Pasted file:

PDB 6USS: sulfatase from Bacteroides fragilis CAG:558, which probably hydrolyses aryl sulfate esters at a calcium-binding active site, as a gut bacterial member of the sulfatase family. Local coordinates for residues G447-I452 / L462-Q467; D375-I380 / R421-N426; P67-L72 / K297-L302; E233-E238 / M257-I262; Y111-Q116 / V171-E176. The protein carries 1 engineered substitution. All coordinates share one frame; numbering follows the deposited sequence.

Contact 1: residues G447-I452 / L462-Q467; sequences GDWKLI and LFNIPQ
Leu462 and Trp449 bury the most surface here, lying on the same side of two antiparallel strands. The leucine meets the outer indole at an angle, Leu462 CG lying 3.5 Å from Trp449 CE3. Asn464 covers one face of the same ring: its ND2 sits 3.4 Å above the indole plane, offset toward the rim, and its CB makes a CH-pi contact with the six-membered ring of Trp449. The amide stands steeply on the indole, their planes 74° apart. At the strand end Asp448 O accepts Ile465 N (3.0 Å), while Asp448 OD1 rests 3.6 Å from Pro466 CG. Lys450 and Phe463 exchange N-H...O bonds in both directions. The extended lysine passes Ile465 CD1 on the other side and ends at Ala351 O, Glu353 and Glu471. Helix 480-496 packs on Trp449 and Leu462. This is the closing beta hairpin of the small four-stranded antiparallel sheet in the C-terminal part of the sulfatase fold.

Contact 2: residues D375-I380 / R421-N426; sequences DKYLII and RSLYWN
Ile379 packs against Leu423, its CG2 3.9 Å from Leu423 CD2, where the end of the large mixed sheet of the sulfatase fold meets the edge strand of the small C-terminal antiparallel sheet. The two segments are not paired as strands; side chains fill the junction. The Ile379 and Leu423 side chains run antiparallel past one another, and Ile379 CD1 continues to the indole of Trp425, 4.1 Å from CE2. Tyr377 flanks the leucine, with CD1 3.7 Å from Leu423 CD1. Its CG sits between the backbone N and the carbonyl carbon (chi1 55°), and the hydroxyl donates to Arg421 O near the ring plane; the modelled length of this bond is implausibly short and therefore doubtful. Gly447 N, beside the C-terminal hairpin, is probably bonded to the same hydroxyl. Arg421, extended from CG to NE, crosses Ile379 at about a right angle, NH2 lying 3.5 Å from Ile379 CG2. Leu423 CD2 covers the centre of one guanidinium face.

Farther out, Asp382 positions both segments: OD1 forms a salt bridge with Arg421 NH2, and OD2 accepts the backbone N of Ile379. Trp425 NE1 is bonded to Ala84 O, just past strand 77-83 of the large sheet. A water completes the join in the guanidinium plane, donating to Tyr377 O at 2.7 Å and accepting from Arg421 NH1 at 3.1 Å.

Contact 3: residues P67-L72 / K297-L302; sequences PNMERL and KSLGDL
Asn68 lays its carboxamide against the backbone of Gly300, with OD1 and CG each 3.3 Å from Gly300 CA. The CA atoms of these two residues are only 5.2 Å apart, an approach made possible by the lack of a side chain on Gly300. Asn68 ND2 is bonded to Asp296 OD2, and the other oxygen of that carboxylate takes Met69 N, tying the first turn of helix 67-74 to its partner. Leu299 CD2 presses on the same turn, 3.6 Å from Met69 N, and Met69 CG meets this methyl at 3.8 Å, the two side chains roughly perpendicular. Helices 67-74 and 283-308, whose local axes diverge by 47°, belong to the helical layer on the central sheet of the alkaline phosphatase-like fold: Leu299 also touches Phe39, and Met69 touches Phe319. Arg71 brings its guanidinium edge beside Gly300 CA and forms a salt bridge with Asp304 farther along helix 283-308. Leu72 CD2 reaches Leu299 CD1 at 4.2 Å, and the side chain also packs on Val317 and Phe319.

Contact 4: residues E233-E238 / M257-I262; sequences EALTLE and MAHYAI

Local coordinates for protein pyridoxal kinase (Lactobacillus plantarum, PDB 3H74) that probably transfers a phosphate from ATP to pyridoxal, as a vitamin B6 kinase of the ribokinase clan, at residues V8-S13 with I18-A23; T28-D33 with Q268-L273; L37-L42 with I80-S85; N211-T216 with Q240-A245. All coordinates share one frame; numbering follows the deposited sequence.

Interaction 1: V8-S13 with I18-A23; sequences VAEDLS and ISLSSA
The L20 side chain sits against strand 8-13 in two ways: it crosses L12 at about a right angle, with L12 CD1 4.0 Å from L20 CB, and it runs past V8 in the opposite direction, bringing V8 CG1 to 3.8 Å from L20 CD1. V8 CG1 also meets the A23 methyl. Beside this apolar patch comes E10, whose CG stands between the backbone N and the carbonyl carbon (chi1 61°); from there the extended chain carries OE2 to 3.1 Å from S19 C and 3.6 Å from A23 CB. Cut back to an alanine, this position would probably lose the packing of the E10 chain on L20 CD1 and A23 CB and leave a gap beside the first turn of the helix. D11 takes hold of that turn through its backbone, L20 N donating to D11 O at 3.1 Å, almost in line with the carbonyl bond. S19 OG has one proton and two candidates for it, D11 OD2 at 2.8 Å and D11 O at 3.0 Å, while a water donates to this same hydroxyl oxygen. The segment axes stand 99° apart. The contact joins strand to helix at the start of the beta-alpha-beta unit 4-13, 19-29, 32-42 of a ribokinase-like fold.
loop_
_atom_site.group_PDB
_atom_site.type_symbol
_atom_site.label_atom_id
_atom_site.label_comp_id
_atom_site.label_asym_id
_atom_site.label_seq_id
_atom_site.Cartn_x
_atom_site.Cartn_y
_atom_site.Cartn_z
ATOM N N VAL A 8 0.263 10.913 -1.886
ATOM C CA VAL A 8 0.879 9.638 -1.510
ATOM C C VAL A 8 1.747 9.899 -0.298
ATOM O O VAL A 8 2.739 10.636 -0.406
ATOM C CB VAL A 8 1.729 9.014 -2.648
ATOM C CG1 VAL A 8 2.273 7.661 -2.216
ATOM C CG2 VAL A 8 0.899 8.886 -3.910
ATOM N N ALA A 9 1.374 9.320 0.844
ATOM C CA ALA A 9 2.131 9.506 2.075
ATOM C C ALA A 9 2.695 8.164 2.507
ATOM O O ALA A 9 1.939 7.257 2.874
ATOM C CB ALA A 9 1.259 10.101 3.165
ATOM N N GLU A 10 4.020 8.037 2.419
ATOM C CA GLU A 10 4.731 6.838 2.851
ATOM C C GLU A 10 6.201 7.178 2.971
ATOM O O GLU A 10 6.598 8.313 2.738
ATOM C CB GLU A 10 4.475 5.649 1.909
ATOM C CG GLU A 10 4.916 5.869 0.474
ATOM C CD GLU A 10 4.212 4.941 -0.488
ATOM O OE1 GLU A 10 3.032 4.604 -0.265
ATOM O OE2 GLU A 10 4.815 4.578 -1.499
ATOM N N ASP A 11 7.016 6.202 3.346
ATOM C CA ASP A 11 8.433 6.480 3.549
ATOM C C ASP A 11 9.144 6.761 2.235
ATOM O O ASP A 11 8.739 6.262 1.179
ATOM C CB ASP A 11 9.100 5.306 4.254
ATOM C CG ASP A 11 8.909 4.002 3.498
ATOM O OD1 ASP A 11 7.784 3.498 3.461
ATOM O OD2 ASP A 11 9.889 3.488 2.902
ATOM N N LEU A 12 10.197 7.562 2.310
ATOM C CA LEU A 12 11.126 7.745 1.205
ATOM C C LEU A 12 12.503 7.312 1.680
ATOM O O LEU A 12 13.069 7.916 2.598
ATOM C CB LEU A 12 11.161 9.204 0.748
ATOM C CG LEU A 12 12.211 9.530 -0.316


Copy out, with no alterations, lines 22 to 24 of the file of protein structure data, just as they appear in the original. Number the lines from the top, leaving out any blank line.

_atom_site.Cartn_z
ATOM N N VAL A 8 0.263 10.913 -1.886
ATOM C CA VAL A 8 0.879 9.638 -1.510